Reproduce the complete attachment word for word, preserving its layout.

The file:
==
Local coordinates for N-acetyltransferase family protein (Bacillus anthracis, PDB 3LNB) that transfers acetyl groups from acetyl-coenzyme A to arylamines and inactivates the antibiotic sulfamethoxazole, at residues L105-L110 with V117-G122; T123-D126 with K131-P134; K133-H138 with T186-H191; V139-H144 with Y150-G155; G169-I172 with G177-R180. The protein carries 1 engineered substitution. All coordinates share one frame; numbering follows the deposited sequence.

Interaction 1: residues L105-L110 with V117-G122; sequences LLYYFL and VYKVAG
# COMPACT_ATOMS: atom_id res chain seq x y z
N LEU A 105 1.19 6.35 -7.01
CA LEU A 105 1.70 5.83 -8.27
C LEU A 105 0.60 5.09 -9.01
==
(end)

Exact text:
Local coordinates for N-acetyltransferase family protein (Bacillus anthracis, PDB 3LNB) that transfers acetyl groups from acetyl-coenzyme A to arylamines and inactivates the antibiotic sulfamethoxazole, at residues L105-L110 with V117-G122; T123-D126 with K131-P134; K133-H138 with T186-H191; V139-H144 with Y150-G155; G169-I172 with G177-R180. The protein carries 1 engineered substitution. All coordinates share one frame; numbering follows the deposited sequence.

Interaction 1: residues L105-L110 with V117-G122; sequences LLYYFL and VYKVAG
# COMPACT_ATOMS: atom_id res chain seq x y z
N LEU A 105 1.19 6.35 -7.01
CA LEU A 105 1.70 5.83 -8.27
C LEU A 105 0.60 5.09 -9.01